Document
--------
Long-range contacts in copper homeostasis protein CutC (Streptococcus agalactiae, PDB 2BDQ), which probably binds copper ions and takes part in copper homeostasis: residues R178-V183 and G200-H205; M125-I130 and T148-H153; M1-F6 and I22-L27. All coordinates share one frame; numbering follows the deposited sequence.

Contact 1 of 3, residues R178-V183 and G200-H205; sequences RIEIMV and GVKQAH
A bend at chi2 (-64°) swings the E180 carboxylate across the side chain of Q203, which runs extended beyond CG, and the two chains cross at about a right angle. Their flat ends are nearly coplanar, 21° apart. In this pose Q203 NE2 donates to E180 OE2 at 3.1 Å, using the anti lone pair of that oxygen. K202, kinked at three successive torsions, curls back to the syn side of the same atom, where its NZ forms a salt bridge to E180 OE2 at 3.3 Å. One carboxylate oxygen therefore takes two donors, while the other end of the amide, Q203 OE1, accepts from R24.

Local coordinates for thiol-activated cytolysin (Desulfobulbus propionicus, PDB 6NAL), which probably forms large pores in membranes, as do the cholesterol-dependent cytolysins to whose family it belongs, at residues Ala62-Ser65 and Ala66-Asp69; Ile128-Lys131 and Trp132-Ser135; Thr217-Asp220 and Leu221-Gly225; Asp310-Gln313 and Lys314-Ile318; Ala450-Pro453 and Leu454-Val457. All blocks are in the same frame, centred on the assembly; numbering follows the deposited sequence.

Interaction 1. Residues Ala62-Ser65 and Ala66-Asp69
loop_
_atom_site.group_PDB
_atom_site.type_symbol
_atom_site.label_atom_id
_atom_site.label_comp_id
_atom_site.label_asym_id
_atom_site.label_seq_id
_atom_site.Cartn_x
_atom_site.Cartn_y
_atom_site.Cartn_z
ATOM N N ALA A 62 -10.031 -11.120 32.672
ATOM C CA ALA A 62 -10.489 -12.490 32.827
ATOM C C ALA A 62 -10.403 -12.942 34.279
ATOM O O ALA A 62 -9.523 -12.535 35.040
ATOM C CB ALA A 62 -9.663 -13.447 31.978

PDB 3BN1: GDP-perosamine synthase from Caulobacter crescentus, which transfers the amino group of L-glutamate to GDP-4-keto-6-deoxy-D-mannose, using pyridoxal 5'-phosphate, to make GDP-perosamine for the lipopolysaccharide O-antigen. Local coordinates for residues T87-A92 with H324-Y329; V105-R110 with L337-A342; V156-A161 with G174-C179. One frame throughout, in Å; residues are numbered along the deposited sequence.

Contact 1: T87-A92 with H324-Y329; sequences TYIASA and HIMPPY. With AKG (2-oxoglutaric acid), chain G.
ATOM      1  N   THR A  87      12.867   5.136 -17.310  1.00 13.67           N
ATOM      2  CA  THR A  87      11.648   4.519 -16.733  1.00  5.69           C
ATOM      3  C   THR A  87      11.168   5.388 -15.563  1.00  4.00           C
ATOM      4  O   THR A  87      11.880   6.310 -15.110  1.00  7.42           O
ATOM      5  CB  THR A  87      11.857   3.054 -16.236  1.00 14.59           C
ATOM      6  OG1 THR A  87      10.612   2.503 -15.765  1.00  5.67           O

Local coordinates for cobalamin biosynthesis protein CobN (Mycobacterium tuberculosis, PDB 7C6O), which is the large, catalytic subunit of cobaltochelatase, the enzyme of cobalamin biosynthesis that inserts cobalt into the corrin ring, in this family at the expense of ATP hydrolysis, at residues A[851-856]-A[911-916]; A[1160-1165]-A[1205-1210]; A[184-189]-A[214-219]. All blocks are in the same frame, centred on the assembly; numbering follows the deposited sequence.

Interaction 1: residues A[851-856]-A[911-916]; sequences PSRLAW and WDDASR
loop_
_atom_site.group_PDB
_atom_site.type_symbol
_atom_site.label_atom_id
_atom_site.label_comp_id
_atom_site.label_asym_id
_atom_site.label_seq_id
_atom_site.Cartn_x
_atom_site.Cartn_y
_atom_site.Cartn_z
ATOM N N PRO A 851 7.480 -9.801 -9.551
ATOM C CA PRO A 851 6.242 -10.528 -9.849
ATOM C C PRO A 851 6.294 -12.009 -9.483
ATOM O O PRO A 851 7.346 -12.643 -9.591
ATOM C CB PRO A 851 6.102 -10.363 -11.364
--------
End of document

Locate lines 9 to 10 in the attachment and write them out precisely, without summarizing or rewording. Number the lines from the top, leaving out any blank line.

_atom_site.label_atom_id
_atom_site.label_comp_id